Kamilaroi Guda Koalas
A 2 year program to increase and enhance koala habitat around Gunnedah is now complete, protecting crucial habitat to support Gunnedah's declining koala population. The $1 million program has sought to give the local koala population the best chance of survival and recovery in a changing climate. The project is delivered by North West Local Land Services, through funding from the Australian Government.
Gunnedah’s koalas have been in serious decline since at least 2008, largely attributed to prolonged heatwaves in summer and drought. Coupled with the extreme weather, high rates of chlamydia infections have further decreased the population.
The area between Carroll and Gunnedah adjacent to the Namoi River was targeted due to the proximity of permanent water and existing remnant native vegetation and suitable koala habitat.
On travelling stock reserves, 275 hectares of targeted weed control (tiger pear and African boxthorn) and 17 hectares of tree planting took place. These practices increase the diversity of shelter, feed species and age of trees, as well as remove obstacles to koala movement. 50 hectares of improved management practices were also undertaken on private land, which included tree planting and weed control.
To create an important link between habitats, significant remediation activities and revegetation was carried out at a site along the Namoi River, and a wildlife drinker with a permanent water source was installed at another location.
A Local Land Services contractor also carried out a koala presence survey using a detector dog to update previous koala survey data from 2016 and 2017. The findings showed a significant decline in koala activity and will influence where additional surveying will take place over spring and summer this year.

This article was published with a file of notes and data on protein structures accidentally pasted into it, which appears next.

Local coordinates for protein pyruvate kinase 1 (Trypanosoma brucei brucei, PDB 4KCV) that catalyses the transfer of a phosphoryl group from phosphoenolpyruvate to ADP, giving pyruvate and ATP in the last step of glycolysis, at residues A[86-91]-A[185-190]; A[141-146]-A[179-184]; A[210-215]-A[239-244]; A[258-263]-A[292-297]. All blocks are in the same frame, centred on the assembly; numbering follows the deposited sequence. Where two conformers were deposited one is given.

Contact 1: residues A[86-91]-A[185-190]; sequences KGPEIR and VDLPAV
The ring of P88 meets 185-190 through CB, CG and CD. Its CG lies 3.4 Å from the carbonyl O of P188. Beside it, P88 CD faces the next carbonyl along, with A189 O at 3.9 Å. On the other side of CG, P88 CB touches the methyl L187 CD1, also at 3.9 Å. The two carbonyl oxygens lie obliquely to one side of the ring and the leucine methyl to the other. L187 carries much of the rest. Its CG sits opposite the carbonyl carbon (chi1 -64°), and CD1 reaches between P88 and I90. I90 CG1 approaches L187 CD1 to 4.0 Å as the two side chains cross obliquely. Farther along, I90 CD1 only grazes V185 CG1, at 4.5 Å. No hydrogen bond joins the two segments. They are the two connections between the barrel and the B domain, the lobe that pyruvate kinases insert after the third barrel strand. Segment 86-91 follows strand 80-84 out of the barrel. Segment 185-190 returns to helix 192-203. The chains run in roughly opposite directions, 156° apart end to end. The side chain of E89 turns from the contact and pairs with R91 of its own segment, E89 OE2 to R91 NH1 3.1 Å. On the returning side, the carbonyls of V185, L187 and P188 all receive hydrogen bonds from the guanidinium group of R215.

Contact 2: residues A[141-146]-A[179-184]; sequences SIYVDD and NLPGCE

Project partners at the Namoi River restoration site. Rob Porter (Landcare Australia), Damon Telfer (Rock-it Science), Angela Baker (Local Land Services), Kevin Edmonds and Lyn Tongue (Gunnedah Jockey Club).
The project has a significant cultural heritage component which includes the employment of an Aboriginal Community Support Officer, Wally Hammond, who worked closely with the community to increase awareness and engagement in the project and about koalas. Initial consultation with the local Aboriginal community recognised that the Kamilaroi/Gamilaary word for koala should be used, hence including the word ”guda”.
Tree planting at Redbank Travelling Stock Reserve.
For more information contact Angela Baker, Senior Land Services Officer, Gunnedah on email@example.com or 0429 368 693 or Wally Hammond, Aboriginal Community Support Officer, firstname.lastname@example.org on 0428 432 784.
This project is supported by North West Local Land Services, through funding from the Australian Government’s Environment Restoration Fund.
What has happened to the koalas around Gunnedah?
This film explores what lead to the steep decline in the koala population in the last 15 years and the work of Local Land Services, researchers and community groups who are trying to assist in koala population recovery across the Liverpool Plains.
This film is part of Local Land Services' Kamilaroi Guda Koalas project.
Other koala resources
Koalas in your backyard
Koalas were uplisted by both the Australian Government and NSW Government to endangered in 2022. Inland NSW koalas are under threat due to chlamydia, heatwaves, drought and habitat fragmentation.
We can all do our bit to look after our koalas. Download our factsheet on how you can look after koalas in your backyard.
Planting native vegetation for koalas
There are a number of native vegetation species recognised as important food and shelter trees for koalas in the Moree region. Planting these trees will benefit koalas by providing additional food and shelter.
Download the factsheet Planting Native Vegetation for Koalas in Moree PDF, 3481.81 KB.
There are a number of native vegetation species recognised as important food and shelter trees for koalas in the Gunnedah region. Planting these trees will benefit koalas by providing additional food and shelter.
Download the factsheet Planting Native Vegetation for Koalas in Gunnedah PDF, 2566.26 KB.
Providing water for koalas
Koalas normally gain the majority of the water they need from the moisture in the leaves that they eat. However, when weather conditions are hot and dry, such as during heatwaves and droughts, koalas may benefit from supplemented free water.
If you have koalas on your property, these guidelines will help you setup a tree accessible watering station for koalas. A tree watering station is preferred because koalas are arboreal animals (they live in trees) and because it will keep koalas safe from potential ground predators.
DIY Field Soil Tests
DIY Field Soil TestsGround penetrationA penetrometer is a device to test the hardness of the soil. While you can buy...
A primer on Cultural Heritage
There are many layers of information over your land. Soil, vegetation types, habitat, recreation… and also cu...